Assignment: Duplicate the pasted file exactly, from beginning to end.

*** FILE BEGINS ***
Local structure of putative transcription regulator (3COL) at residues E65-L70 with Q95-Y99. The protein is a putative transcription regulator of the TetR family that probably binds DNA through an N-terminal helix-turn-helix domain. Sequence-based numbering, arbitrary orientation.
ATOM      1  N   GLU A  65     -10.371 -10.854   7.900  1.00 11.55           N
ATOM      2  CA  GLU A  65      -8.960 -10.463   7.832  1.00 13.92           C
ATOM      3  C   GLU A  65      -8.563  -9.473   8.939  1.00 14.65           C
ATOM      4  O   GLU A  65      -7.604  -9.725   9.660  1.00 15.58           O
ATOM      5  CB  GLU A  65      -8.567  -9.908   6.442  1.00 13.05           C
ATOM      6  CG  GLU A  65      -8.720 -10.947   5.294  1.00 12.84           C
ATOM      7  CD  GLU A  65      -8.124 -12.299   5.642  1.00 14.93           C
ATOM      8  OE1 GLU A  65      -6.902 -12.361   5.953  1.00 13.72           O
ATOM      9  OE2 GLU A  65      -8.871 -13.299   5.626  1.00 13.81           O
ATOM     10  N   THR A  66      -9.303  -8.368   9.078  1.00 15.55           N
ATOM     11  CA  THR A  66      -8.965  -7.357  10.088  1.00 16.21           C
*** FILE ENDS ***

Local structure of putative transcription regulator (3COL) at residues E65-L70 with Q95-Y99. The protein is a putative transcription regulator of the TetR family that probably binds DNA through an N-terminal helix-turn-helix domain. Sequence-based numbering, arbitrary orientation.
ATOM      1  N   GLU A  65     -10.371 -10.854   7.900  1.00 11.55           N
ATOM      2  CA  GLU A  65      -8.960 -10.463   7.832  1.00 13.92           C
ATOM      3  C   GLU A  65      -8.563  -9.473   8.939  1.00 14.65           C
ATOM      4  O   GLU A  65      -7.604  -9.725   9.660  1.00 15.58           O
ATOM      5  CB  GLU A  65      -8.567  -9.908   6.442  1.00 13.05           C
ATOM      6  CG  GLU A  65      -8.720 -10.947   5.294  1.00 12.84           C
ATOM      7  CD  GLU A  65      -8.124 -12.299   5.642  1.00 14.93           C
ATOM      8  OE1 GLU A  65      -6.902 -12.361   5.953  1.00 13.72           O
ATOM      9  OE2 GLU A  65      -8.871 -13.299   5.626  1.00 13.81           O
ATOM     10  N   THR A  66      -9.303  -8.368   9.078  1.00 15.55           N
ATOM     11  CA  THR A  66      -8.965  -7.357  10.088  1.00 16.21           C